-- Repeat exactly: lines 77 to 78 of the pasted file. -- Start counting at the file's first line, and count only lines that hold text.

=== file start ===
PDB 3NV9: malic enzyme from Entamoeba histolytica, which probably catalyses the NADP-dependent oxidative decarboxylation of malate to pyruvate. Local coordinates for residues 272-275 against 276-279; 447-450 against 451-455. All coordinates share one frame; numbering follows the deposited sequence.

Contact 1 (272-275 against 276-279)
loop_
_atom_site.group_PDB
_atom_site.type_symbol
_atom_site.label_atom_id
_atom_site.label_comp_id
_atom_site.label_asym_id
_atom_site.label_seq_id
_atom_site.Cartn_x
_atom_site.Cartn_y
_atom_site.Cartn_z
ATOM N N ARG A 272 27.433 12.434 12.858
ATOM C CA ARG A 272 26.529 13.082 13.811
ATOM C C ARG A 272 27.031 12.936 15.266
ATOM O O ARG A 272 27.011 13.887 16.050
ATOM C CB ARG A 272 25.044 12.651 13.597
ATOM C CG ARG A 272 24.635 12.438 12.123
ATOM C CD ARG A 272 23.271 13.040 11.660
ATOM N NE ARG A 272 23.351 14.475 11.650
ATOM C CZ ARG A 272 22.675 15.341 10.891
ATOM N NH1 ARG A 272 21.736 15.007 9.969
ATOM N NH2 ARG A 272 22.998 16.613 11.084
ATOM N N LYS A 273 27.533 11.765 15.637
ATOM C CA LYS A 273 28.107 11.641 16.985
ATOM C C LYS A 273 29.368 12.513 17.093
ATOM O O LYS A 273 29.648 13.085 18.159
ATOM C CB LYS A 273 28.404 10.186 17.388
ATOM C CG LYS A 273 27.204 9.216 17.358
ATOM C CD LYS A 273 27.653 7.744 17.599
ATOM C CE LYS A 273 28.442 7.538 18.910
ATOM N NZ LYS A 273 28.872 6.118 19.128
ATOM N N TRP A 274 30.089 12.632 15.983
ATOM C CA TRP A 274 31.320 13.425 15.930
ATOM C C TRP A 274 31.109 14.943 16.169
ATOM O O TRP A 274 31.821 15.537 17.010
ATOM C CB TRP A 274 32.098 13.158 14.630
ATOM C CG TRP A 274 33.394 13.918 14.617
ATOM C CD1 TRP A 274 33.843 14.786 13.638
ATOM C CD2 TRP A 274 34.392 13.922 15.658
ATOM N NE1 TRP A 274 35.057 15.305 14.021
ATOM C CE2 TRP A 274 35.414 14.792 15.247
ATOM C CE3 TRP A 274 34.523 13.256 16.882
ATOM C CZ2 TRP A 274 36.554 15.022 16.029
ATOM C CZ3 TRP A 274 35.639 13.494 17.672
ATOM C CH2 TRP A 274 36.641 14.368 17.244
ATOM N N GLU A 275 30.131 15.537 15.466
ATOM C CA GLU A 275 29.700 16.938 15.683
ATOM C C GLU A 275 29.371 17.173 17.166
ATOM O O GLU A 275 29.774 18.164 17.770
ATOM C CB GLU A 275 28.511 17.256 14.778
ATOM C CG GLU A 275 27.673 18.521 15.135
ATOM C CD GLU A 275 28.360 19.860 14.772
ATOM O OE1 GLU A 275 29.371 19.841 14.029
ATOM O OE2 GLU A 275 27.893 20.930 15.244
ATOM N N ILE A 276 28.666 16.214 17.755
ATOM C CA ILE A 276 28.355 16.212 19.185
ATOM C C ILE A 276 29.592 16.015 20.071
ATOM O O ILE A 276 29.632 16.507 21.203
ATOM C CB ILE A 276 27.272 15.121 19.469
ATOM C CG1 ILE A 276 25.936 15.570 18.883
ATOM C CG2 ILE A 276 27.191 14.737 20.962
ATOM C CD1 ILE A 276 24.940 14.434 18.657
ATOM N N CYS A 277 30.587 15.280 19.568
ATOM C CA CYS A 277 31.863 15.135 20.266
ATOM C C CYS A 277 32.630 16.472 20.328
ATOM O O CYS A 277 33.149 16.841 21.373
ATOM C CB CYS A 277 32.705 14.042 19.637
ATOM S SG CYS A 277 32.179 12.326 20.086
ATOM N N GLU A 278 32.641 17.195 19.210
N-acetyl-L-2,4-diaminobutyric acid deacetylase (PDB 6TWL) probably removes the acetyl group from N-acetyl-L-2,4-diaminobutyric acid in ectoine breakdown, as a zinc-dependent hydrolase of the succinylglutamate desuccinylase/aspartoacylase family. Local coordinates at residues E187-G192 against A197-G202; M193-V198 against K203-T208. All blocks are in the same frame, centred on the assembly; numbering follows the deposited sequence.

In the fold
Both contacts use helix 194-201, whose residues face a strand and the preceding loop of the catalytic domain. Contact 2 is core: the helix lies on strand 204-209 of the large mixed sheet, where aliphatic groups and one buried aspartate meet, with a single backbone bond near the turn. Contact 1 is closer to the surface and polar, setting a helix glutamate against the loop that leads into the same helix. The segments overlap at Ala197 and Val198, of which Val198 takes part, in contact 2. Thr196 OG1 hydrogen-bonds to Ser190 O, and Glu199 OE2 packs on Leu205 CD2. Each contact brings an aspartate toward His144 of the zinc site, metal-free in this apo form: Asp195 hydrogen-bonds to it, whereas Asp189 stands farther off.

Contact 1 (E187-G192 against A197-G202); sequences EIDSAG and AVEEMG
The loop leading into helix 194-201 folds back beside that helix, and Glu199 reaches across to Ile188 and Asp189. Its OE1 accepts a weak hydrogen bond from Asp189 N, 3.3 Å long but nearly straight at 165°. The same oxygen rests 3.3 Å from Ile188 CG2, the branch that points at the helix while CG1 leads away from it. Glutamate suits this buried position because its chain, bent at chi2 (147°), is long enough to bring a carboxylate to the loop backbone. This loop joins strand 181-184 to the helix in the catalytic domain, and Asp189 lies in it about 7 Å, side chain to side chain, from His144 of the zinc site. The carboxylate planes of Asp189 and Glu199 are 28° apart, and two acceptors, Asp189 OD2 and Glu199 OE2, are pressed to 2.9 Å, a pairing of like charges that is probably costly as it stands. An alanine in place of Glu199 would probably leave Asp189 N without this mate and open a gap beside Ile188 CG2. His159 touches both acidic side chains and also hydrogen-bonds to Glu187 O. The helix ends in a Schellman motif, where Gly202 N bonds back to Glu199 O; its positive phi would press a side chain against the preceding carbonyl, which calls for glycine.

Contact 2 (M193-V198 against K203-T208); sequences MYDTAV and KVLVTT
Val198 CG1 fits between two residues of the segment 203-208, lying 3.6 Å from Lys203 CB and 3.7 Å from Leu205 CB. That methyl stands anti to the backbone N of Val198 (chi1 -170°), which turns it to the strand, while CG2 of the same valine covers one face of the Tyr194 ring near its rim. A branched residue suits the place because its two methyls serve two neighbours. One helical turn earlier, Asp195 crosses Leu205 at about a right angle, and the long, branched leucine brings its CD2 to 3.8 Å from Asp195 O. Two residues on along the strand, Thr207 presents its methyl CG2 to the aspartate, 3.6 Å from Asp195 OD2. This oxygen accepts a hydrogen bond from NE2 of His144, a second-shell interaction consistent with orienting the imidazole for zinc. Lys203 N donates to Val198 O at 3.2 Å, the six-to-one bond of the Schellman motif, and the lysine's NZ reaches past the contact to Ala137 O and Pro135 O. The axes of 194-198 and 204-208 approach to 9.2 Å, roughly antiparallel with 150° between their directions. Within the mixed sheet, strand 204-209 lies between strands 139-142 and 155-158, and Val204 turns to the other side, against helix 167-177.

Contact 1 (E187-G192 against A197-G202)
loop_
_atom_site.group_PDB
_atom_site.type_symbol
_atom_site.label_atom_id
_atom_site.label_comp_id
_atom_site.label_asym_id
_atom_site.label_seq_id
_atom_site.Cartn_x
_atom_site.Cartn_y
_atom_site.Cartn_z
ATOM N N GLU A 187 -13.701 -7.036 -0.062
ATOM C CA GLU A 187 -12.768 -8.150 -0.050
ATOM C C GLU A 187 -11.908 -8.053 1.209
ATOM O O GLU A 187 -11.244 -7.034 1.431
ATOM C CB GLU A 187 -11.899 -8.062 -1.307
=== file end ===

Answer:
Val198 CG1 fits between two residues of the segment 203-208, lying 3.6 Å from Lys203 CB and 3.7 Å from Leu205 CB. That methyl stands anti to the backbone N of Val198 (chi1 -170°), which turns it to the strand, while CG2 of the same valine covers one face of the Tyr194 ring near its rim. A branched residue suits the place because its two methyls serve two neighbours. One helical turn earlier, Asp195 crosses Leu205 at about a right angle, and the long, branched leucine brings its CD2 to 3.8 Å from Asp195 O. Two residues on along the strand, Thr207 presents its methyl CG2 to the aspartate, 3.6 Å from Asp195 OD2. This oxygen accepts a hydrogen bond from NE2 of His144, a second-shell interaction consistent with orienting the imidazole for zinc. Lys203 N donates to Val198 O at 3.2 Å, the six-to-one bond of the Schellman motif, and the lysine's NZ reaches past the contact to Ala137 O and Pro135 O. The axes of 194-198 and 204-208 approach to 9.2 Å, roughly antiparallel with 150° between their directions. Within the mixed sheet, strand 204-209 lies between strands 139-142 and 155-158, and Val204 turns to the other side, against helix 167-177.

Contact 1 (E187-G192 against A197-G202)